On the second point on broadening the channels of financial intermediation, Germany is one of the countries that is most heavily reliant on what we call a relationship-based lending system, which is often called more a bank-based lending system because a banks’ business model are usually based on having a relationship with their clients. This system has been in place for a very long period of time and has served Germany extremely well. In general, bank-based systems have performed well in manufacturing-based economies, and certainly Germany is one of the world’s leading manufacturing economies.

However, if we want to look beyond manufacturing—and I’ll refer back to my earlier remarks on additional engines of growth in new and untested areas, for example, where the technology may be unproven or it is unclear whether a certain sector will emerge or not—what we call more arms-length financial systems, which loosely can be interpreted as more market-based systems—can help provide a complement to the bank-based system.

So what we think is that in the financial system there could be an additional channel, not a substitute, but a complement to existing channels of financial intermediation. These arms-length systems are better able to invest risk capital and if Germany were to expand in new and unproven areas worldwide and seek growth opportunities there, an arms-length system may be better able to provide the financing for such projects. As an example, I would think venture capital, risk capital or financing in bond markets—those are the kinds of things that lend themselves well to the pooling of risk. Of course, these have to be accompanied by appropriate measures to maintain financial stability, including supervision regulation. But to have an additional channel of intermediation may help spur growth in new areas.

QUESTIONER: I just wondered if you could sort of explore a little bit more the idea of rebalancing and how domestic demand increasing in Germany can help the rest of the euro zone. I mean, it obviously cannot sort of initiate—but it’s very unlikely that Germany would be willing to make great sacrifices to help the rest of the euro zone rebalance.

And secondly, I just wondered if there was any sort of more short-term thing you can say about how things have changed since you were in Germany, doing the work on this Article IV Consultation back in May? I mean, what we see in indicators in a very short space of time the economic outlook has deteriorated. It would have been sharply, but Germany and for the rest of the euro zone, and I was just wondering about any of your thoughts at the moment. Thank you.

MR. LALL: Thank you. On your first question, on rebalancing, as I mentioned, several of the elements are in place for this rebalancing. And what we mean by that is going back to the labor markets, employment is strong, unemployment is low, wages are rising, so that bodes well for more domestically oriented growth. We’ve already seen some of that in the first quarter where Germany has an astonishingly strong performance. I guess the main question is whether this can be sustained. And, of course, Germany is subject to external shocks, but part of the rebalancing will happen, we think, through these natural sources with prices and wages adjusting and so also helping boost imports. That will go to some extent with rebalancing within the euro area. Clearly, the rebalancing has to be seen in a more global context, and it’s not a bilateral context between Germany and the rest of the euro area, but this is certainly a very helpful element of that.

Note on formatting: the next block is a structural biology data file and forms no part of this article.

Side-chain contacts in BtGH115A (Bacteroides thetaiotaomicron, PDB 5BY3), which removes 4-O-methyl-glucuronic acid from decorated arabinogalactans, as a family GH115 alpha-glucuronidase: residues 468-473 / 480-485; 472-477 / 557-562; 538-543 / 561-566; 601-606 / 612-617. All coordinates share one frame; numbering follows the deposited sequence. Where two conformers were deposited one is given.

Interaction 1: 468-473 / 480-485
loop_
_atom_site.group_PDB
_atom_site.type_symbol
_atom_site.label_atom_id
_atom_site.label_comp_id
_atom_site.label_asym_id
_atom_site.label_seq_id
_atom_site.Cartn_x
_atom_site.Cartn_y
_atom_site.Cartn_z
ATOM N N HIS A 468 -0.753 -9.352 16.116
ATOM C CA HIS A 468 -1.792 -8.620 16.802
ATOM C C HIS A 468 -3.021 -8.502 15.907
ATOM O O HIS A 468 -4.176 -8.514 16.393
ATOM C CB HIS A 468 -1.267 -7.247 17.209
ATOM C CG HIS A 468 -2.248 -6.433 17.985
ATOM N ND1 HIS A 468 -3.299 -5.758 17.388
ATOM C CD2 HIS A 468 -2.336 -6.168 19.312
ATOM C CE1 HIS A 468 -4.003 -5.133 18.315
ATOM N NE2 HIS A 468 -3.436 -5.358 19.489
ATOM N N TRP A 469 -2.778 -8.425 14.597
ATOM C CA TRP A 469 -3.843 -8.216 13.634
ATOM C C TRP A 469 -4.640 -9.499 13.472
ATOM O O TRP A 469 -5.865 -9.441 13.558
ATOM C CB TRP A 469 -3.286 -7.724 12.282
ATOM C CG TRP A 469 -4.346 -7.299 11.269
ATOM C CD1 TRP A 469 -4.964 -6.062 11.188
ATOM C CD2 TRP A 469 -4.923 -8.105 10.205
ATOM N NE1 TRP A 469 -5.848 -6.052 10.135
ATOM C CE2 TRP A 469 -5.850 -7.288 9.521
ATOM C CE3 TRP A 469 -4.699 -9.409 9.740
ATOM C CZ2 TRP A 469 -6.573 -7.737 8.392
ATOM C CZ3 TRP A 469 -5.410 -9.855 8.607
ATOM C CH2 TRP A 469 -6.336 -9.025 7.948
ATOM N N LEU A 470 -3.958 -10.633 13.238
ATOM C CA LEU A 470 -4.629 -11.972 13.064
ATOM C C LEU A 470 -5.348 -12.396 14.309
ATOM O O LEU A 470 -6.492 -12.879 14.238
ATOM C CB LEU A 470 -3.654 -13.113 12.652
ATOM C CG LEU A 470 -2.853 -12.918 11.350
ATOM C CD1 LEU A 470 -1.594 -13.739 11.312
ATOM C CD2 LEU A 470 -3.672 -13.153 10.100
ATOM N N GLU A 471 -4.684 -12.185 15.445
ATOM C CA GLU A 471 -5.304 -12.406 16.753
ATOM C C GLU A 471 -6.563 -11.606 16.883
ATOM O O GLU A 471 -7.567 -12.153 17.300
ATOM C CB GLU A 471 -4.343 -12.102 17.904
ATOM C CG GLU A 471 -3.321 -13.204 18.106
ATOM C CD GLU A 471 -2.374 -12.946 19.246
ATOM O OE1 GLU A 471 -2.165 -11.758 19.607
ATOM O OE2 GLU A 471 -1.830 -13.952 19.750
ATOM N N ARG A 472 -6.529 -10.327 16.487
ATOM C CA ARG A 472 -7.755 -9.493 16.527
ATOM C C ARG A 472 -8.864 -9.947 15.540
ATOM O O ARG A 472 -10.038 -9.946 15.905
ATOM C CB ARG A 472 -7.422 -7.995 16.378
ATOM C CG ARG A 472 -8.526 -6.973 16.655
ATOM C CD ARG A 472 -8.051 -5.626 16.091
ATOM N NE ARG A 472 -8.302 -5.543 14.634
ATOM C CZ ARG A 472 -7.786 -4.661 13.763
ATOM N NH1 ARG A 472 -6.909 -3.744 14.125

Now in line with that, what we see in the report is also that with these inflationary pressures insipient in some of the periphery countries and monetary policy set at the euro area-wide level, it is possible that inflation in Germany may be somewhat higher than the euro area average, and this would be again completely part of the normal rebalancing process.

On your second question on how things have changed. In fact, we wrapped up our work in Germany about a month ago or actually more than that, but since then developments have been well in line with what we had anticipated in using our own in-house, high-frequency monitoring and our model. So we expect, for instance, second-quarter developments to be broadly in line with more work we’ve already built into our projections. And we have, in fact, built in obviously a second quarter not as strong as the first quarter. So it doesn’t make us change our baseline assessment at the moment, and what you’re seeing is essentially factored into our forecast. Thanks.

QUESTIONER: My question is about the growth outlook for the second half of this year. You are saying in the report that Germany is going to reach its potential growth rate in the second half of this year. What is this growth rate, and what is going to change for the second half of this year under your projections from the first half of this year?